I think this further shows that Athena has a special case for UNNEST and knows to combine the rows of the produced relation only with the source relation.

Multiple arrays

UNNEST can be used to flatten more than one array, say we had a table similar to the one above, called country_geography, with a rivers column, and the following data:

{"country": "se", "cities": ["Göteborg", "Umeå"], "rivers": ["Göta älv", "Ume älv"]}
{"country": "us", "cities": ["New York", "Seattle"], "rivers": ["Hudson River", "Cedar River"]}
{"country": "fr", "cities": ["Paris", "Nice", "Marseille"], "rivers": ["Seine", "Var"]}

Unnesting multiple arrays is just a matter of listing the array columns in the arguments to the UNNEST operator:

SELECT country, city, river
FROM country_geography, UNNEST(cities, rivers) AS t (city, river)

But what happens when you unnest multiple arrays like this? The first time I tried this I expected it to produce the cross product of the arrays, but in fact it’s more like if you used the zip function on the arrays before unnesting: the first elements of each array will end up on the first row, the second elements of each array will end up in the second row, etc. If the arrays have different number of elements the shorter array is padded with NULL.

The query above would give the following result:

country | city      | river
--------+-----------+-------------
se      | Göteborg  | Göta älv
se      | Umeå      | Ume älv
us      | New York  | Hudson River
us      | Seattle   | Cedar River
fr      | Paris     | Seine
fr      | Nice      | Var
fr      | Marseille | NULL

Empty arrays

Unnesting an array is a form of join, and different joins deal differently with missing values. UNNEST can probably be said to be like an inner join, because when an array is empty no rows are produced from its row, just like when you inner join and a value for the join key does not exist in the other table.

As we saw in the example of unnest with multiple arrays it’s slightly more complicated in that situation. Only when all of the arrays of a row are empty will that row be missing from the result. As long as one of the arrays have an element the query will behave as if the other arrays were padded with NULL.

Including element indices

You can add the WITH ORDINALITY clause to an UNNEST expression to get the element index as a separate column. Using the table in the examples above, this is how you would use it:

SELECT city, index, country
FROM cities_and_countries, UNNEST(cities) WITH ORDINALITY t(city, index)

Notice that the index is added last in the list of columns of the unnested relation.

The query above would give the following result:

country | index | city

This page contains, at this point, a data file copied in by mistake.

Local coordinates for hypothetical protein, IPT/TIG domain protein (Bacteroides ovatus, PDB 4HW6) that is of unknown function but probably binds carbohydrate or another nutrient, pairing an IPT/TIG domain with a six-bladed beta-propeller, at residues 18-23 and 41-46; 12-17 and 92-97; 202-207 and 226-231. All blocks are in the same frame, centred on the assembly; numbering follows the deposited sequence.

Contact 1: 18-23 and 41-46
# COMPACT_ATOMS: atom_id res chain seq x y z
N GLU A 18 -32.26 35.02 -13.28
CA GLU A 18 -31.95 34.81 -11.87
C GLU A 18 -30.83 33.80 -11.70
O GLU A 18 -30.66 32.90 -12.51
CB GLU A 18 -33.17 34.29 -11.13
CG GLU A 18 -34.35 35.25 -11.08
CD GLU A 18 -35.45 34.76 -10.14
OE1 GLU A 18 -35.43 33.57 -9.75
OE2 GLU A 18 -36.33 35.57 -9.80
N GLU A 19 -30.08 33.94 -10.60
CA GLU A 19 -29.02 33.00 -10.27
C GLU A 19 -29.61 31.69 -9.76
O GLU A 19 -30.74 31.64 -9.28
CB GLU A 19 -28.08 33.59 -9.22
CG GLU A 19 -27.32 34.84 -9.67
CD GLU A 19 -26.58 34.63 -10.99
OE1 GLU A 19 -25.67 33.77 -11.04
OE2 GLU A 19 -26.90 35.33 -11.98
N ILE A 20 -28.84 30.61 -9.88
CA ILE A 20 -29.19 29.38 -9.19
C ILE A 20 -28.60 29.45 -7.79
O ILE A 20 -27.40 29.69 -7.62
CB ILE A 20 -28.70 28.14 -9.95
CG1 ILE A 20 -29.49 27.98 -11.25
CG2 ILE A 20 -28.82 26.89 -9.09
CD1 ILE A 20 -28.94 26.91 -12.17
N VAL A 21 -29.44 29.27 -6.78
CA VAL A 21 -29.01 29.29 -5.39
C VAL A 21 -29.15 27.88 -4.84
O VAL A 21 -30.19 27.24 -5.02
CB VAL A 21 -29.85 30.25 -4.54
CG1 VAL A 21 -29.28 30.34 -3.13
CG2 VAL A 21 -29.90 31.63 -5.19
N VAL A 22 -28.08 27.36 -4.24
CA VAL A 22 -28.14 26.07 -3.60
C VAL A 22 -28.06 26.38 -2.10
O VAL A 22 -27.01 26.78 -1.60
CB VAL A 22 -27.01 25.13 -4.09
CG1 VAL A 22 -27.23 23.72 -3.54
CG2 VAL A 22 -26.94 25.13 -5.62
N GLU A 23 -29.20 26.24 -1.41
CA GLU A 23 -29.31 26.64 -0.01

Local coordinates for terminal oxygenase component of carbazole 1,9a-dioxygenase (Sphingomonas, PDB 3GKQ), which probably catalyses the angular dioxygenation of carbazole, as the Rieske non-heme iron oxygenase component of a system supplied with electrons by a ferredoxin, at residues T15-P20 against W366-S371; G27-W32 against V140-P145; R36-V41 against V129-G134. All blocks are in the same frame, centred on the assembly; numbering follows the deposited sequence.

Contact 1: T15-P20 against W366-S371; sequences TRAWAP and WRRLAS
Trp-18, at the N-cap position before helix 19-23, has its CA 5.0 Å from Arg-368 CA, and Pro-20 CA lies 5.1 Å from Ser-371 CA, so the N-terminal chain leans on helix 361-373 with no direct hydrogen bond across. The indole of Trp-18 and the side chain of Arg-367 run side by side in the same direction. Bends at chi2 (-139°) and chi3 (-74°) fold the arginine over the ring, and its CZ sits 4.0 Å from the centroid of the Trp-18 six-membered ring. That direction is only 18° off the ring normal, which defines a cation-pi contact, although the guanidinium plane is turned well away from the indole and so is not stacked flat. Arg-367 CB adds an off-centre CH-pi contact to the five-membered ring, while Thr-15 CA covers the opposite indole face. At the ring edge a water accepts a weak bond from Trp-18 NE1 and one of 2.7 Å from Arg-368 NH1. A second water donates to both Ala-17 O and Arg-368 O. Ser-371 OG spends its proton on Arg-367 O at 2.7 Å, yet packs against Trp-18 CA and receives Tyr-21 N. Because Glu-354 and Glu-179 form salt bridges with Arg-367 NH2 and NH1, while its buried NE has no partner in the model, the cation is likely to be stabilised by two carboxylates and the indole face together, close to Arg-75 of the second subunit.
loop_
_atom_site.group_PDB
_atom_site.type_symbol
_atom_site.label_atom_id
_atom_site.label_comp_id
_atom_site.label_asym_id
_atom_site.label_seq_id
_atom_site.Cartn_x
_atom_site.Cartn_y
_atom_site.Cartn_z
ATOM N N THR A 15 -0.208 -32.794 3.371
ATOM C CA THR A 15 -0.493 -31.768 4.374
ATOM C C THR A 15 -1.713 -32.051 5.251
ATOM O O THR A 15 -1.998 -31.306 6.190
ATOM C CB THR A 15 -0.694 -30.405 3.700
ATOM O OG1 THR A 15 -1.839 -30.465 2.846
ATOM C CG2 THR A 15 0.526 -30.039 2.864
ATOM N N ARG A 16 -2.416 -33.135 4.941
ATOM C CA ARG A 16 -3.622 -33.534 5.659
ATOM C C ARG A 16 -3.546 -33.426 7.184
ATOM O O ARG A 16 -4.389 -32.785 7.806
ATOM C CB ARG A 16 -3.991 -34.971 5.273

--------+-------+----------
se      | 1     | Stockholm
se      | 2     | Göteborg
se      | 3     | Malmö
us      | 1     | New York
us      | 2     | Seattle
fr      | 1     | Paris
fr      | 2     | Nice
fr      | 3     | Marseille
fr      | 4     | Grenoble

Note that array indexes are 1-based in Athena.

This feature can be used to, for example, limit the number of rows produced to just the first two from each array, for example like this:

SELECT city, country
FROM cities_and_countries, UNNEST(cities) WITH ORDINALITY t(city, index)
WHERE index < 3

Which would result in this output:

country | index | city
--------+-------+----------
se      | 1     | Stockholm
se      | 2     | Göteborg
us      | 1     | New York
us      | 2     | Seattle
fr      | 1     | Paris
fr      | 2     | Nice

Unnesting maps

You can also unnest maps. This is actually similar to unnesting two arrays. Remember how that was like using zip to combine the arrays pairwise? If the first array represented the map keys and the second the map values the result would be the same as unnesting a map.

To illustrate this, let’s modify the data in the country_geography table that we looked at before:

{"country": "se", "rivers_by_city": {"Göteborg": "Göta älv", "Umeå": "Ume älv"}}
{"country": "us", "rivers_by_city": {"New York": "Hudson River", "Seattle": "Cedar River"}}
{"country": "fr", "rivers_by_city": {"Paris": "Seine", "Nice": "Var"}}

Using UNNEST on the rivers_by_city map column gives in a relation with two columns, unlike when unnesting an array column, which only resulted in one column:

SELECT country, city, river
FROM country_geography, UNNEST(rivers_by_city) AS t (city, river)

The result is identical to the previous example where the cities and rivers were in separate arrays (except for the row with Marseille that was missing a river and not included here).

When to unnest

Being able to work with arrays and maps is very powerful, but most often you don’t want these data structures in the final result. Athena’s CSV output does not handle array and map data properly, and in general tools expect CSV to be flat. UNNEST can be a good way to flatten the output.

UNNEST also serves as a bridge to the relational model. Consider a data set about articles, where each article has an array of tags. If you want to count the number of articles for each tag you want to run a query like SELECT tag, COUNT(*) FORM articles GROUP BY tag, but if what you have is a tags array you can’t. Using UNNEST you pivot the hierarchical data model into a flat model that the relational model understands.